E2164. Resident Interpretation of Thoracic Emergencies Using Computed Tomography (CT): A Simulation Study
  1. Andrew Blum; University of Florida College of Medicine
  2. Priya Sharma; University of Florida College of Medicine
  3. Dhanashree Rajderkar; University of Florida College of Medicine
  4. Roberta Slater; University of Florida College of Medicine
  5. Christopher Sistrom; University of Florida College of Medicine
  6. Anthony Mancuso; University of Florida College of Medicine
Patients with life threatening thoracic emergencies frequently undergo CT. The on-call resident needs to be able to correctly interpret imaging findings as a crucial piece of the care team. The purpose of this study is to identify how well residents diagnose thoracic emergencies using a simulated emergency radiology call shift.

Materials and Methods:
The Wisdom in Diagnostic Imaging SIMulation is a strategically designed computer aided simulation of an emergency imaging shift that has been rigorously tested and proven to be a reliable means for assessing resident preparedness to competently and independently cover radiology call. Residents are shown 65 cases over 8 hours across modalities and subspecialties. Cases vary in difficulty, and include normal exams. Free text interpretations are scored by faculty using a 10-point scale. Scores below 3 are unacceptable. CTs were presented to test four emergent diagnoses: bronchial transection, pulmonary emboli, septic emboli, and ventricular perforation by pacemaker lead. Also included was a normal CT, and the residents’ ability to call a true negative study was assessed.

From 2012-20, 1019 residents in all levels of training, from 46 programs, were evaluated. Across all modalities and subspecialties, mean score was 6.02, with 26% of all responses given an unsatisfactory score. Mean score increased, as residents progressed through training. 320 residents given bronchial disruption had a mean score of 6.57. Only 4% were unsatisfactory. There were no significant differences in scores at any level. 195 residents interpreted a case of pulmonary embolism. Mean score was 7.06. 4% were unsatisfactory, all at the R1 level. As a group, there was no significant variation in mean score. 194 residents saw the case of septic emboli. Mean score was 7.39. No interpretations were unsatisfactory. Mean increased each from year to year, from R1 mean of 7.09 to R4 mean of 8.70. 242 residents interpreted a case of ventricular perforation. Mean score was 7.42. 27% were unsatisfactory, the majority of which were in R1. 241 residents interpreted a normal exam. The average score was 9.59 with only 4% unsatisfactory, all within R1 and R2. All R3 and R4 responses received a perfect score.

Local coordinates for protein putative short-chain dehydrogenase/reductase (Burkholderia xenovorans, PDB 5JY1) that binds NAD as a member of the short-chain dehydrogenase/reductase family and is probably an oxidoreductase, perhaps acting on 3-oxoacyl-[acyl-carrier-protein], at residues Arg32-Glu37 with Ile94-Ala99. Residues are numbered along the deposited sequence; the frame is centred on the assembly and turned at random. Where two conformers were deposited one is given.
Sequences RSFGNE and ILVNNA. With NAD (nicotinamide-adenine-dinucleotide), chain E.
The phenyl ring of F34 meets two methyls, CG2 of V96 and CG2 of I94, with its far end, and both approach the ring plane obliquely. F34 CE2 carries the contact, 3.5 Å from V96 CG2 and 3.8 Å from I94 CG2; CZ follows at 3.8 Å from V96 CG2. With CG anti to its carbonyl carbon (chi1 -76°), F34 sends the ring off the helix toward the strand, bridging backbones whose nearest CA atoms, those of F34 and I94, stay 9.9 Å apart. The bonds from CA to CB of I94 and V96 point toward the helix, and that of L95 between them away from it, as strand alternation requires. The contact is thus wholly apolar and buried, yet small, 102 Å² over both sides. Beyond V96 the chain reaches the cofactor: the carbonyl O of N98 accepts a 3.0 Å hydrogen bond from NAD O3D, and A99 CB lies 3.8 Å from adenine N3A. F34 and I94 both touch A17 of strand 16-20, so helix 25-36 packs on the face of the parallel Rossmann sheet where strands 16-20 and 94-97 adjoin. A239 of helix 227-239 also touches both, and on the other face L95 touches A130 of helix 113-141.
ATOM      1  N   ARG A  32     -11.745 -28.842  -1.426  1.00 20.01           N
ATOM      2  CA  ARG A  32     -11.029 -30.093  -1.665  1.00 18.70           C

CT is the preferred modality for the evaluation of acute thoracic emergencies. The on-call resident encounters a wide variety of pathology that could be life threatening. Proper diagnosis of thoracic emergencies is of critical importance for the on-call resident. Residents perform well in the diagnosis of thoracic emergencies, as shown by the four abnormal and one normal case given. There was a high accuracy in correctly calling a normal CT. As the duration in the residency training increases, fewer misinterpretations are made on relatively common thoracic emergencies encountered on both the adult and pediatric patients.